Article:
Internal political squabbles abound in corporate meeting rooms large and small. Sales (we do all the work!) vs Marketing (we make it all happen, you just pick up the phone!). Product Development (look at our beautiful baby!) vs Finance (it costs how much?). Senior Management (introducing our new initiative!) vs Operations (how are we supposed to make that happen?).
So it’s handy to have someone to break the tie. Or to blame unpleasant decisions on.
Enter Marketing Research. On a good day, we get to be the ones who represent the voice of the consumer, pleading for quality, health and reasonable pricing, and to therefore help to keep business moving in a positive direction. Or the ones telling the truth (with a small t) when everyone else seems to be enmeshed in political struggles to bring credit (and the accompanying budgets and people) to their department.
But on some days we’re the ones on whose shoulders are placed unhappy decisions. Like replacing the Cadbury Cream Egg shell, forever made (at least in the UK) of Cadbury Dairy Milk chocolate, with some lesser cocoa product. “Consumers spoke!” said spokespeople, “and liked it better!” (I’m paraphrasing.)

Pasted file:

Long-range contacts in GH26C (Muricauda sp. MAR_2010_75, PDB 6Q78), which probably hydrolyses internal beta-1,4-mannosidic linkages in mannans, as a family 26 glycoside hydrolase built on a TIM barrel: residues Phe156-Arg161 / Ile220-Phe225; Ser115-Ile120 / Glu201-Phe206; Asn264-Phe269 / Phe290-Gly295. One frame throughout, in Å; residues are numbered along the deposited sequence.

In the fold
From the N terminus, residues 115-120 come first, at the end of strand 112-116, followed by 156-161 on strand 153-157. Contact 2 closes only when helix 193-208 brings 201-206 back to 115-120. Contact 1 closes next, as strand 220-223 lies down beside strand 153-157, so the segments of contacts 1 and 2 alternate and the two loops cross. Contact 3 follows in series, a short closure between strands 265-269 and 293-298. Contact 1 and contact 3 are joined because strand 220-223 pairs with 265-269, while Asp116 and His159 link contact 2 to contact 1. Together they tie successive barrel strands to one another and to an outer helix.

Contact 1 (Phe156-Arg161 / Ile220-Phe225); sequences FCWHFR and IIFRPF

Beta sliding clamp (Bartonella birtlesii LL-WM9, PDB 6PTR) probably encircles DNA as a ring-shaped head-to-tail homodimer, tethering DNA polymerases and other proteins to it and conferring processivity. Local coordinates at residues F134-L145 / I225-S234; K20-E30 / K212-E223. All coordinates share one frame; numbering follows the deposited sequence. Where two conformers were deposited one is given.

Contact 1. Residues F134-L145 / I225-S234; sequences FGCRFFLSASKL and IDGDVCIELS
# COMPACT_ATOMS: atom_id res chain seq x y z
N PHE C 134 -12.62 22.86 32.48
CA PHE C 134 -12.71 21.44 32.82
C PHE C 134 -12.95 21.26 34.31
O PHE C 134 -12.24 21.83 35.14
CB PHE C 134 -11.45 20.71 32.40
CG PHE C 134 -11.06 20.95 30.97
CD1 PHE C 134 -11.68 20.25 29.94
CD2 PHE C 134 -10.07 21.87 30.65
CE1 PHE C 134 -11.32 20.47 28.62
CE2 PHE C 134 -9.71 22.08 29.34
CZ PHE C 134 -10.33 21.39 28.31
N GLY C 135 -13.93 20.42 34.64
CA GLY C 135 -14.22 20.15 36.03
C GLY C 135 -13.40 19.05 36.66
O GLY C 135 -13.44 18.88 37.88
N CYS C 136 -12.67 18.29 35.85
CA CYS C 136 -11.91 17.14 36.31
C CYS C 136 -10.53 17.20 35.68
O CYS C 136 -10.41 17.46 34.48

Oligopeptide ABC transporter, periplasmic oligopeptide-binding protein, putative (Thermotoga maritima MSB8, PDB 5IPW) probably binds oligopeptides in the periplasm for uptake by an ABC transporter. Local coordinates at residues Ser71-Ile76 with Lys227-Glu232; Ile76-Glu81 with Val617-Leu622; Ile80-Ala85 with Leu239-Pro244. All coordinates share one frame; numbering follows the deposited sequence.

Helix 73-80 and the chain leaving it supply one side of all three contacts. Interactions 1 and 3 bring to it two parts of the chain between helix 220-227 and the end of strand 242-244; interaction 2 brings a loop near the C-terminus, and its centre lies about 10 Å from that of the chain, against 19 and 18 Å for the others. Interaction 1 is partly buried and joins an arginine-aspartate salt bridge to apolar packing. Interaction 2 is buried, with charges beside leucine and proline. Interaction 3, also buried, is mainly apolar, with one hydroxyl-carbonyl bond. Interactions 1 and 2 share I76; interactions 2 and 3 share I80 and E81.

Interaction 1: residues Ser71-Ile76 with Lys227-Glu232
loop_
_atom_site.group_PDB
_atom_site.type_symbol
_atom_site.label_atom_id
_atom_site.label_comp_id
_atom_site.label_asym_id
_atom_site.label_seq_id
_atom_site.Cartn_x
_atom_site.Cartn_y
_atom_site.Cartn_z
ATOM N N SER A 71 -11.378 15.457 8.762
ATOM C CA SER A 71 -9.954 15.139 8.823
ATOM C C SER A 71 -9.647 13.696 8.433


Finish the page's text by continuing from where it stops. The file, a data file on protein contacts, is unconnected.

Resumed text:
Having not only talked with hundreds of consumers about myriad topics, but also having moderated tons of in-person marketing research sensory testing, I can tell you that people like things sweeter, saltier, richer and with more bacon. Unless they work out a lot, in which case these same qualities sometimes raise suspicions.
But the lovely folks in the Consumer Testing department would never have been conducting this research to begin with if their bosses, the newest owners of Cadbury, weren’t interested in ways to pull more money out of their acquisition. “The consumers made us do it” sounds much better than “Frankly we’re greedy.”
Geopolitics this isn’t, but this American chocolate loving researcher sends her thoughts today across the pond in a show of solidarity against the forces of faceless degradation. Go Dairy Milk!
Colorado marketing research professional Jennifer Cooper heads BuyerSynthesis, the buywhys™ marketing research company. Her research helps clients make smarter, more profitable marketing decisions. She can be reached at email@example.com.
Photo by Sean